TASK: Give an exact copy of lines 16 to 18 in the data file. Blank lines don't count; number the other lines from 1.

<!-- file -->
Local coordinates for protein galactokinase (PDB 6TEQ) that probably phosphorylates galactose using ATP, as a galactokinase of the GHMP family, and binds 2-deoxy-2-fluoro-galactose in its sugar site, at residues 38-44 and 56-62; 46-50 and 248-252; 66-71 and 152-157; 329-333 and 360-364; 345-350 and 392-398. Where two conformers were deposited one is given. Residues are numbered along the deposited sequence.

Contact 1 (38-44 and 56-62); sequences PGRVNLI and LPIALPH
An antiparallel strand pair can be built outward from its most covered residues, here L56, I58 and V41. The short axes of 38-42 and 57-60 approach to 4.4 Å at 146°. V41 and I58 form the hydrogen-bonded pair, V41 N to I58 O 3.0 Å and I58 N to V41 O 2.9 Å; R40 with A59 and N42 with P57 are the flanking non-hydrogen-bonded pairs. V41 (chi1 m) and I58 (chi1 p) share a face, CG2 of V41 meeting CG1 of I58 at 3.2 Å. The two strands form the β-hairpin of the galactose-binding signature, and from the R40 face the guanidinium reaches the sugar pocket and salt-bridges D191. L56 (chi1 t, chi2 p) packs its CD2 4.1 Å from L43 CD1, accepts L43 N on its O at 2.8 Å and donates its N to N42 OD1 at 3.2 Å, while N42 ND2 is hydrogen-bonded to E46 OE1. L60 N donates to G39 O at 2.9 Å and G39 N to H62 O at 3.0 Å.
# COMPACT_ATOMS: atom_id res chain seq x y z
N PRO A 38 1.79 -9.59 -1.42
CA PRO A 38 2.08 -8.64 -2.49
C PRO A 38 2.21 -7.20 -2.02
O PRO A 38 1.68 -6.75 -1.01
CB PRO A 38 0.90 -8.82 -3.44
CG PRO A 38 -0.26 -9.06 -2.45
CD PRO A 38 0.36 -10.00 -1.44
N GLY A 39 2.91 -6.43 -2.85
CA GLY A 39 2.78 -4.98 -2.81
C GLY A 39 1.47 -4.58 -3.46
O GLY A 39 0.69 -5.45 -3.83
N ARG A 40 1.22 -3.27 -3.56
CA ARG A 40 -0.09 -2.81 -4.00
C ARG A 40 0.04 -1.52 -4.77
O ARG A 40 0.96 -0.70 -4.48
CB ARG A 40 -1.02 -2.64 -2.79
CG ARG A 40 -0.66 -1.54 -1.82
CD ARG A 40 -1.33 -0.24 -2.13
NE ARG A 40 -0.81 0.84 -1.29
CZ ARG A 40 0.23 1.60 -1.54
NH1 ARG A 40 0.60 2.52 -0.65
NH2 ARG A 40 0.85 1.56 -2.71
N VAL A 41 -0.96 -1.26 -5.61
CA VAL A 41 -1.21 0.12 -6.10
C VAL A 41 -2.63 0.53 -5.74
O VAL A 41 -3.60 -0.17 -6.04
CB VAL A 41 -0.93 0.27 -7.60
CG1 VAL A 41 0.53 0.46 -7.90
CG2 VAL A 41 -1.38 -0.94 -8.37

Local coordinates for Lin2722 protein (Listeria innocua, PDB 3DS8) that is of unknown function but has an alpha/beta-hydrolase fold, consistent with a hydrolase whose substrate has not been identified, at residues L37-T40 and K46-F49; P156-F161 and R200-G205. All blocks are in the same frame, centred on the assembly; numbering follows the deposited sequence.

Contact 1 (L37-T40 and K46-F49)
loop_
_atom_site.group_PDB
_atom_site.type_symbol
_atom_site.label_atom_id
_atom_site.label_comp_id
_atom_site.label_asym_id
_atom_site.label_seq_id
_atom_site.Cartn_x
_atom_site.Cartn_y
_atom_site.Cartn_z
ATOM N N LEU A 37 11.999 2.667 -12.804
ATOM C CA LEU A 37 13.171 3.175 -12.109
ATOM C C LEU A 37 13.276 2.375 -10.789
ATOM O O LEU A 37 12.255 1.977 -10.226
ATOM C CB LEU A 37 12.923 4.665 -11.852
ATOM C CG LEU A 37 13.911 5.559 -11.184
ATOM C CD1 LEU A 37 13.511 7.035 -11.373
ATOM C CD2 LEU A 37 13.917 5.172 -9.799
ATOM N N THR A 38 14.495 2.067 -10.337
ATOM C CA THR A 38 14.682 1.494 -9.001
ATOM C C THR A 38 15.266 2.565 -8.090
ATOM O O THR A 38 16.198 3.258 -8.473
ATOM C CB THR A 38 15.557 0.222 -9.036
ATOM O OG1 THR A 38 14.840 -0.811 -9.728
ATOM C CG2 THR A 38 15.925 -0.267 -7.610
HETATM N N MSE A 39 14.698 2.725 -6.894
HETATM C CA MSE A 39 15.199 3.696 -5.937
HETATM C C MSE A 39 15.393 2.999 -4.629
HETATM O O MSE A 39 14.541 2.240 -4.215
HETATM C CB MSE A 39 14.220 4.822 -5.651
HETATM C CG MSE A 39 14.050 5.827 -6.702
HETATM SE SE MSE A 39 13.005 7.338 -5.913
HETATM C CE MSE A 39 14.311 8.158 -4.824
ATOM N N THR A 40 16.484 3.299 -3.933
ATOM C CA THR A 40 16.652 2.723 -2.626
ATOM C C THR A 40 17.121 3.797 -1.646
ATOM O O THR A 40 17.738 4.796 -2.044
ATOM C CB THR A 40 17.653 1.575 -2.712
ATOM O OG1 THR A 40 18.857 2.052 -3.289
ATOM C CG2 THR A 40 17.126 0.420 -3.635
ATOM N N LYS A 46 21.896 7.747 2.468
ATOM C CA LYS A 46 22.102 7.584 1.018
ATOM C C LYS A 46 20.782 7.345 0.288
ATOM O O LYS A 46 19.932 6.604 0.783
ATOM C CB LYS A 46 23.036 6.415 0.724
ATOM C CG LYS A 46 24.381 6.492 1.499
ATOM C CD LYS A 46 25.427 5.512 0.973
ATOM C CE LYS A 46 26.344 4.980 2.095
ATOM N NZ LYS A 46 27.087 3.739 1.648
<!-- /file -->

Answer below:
N ARG A 40 1.22 -3.27 -3.56
CA ARG A 40 -0.09 -2.81 -4.00
C ARG A 40 0.04 -1.52 -4.77